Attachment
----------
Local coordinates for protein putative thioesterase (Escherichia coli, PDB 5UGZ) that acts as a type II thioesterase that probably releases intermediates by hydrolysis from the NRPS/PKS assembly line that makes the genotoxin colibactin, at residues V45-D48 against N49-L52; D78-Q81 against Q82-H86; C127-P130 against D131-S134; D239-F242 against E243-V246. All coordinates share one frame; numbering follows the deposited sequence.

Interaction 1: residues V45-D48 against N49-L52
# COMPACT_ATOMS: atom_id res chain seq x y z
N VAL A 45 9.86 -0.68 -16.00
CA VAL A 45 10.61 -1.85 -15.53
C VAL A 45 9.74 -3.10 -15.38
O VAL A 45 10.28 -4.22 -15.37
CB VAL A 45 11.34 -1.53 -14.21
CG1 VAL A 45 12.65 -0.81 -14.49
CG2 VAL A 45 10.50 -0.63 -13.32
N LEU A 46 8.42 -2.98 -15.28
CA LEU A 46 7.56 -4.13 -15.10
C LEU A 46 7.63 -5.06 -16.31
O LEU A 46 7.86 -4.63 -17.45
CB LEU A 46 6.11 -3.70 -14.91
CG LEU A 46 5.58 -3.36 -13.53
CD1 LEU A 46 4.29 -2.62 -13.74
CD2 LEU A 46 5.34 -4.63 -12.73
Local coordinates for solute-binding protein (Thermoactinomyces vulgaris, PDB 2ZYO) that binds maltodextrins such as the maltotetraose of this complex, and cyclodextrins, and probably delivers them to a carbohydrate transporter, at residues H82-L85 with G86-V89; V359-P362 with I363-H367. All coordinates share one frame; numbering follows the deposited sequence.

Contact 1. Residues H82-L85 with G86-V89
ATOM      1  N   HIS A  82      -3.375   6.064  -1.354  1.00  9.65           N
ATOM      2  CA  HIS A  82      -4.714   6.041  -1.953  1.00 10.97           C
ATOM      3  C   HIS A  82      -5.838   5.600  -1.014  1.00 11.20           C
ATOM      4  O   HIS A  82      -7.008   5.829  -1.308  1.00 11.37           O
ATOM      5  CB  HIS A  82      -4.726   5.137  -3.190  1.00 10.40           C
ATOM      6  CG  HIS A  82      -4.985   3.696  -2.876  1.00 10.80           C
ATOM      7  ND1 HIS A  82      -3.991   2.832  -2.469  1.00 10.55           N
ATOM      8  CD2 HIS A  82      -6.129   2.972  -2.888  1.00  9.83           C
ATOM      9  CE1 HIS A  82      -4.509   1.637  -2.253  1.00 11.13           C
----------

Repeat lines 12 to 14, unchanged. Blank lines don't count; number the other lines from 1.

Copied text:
CA LEU A 46 7.56 -4.13 -15.10
C LEU A 46 7.63 -5.06 -16.31
O LEU A 46 7.86 -4.63 -17.45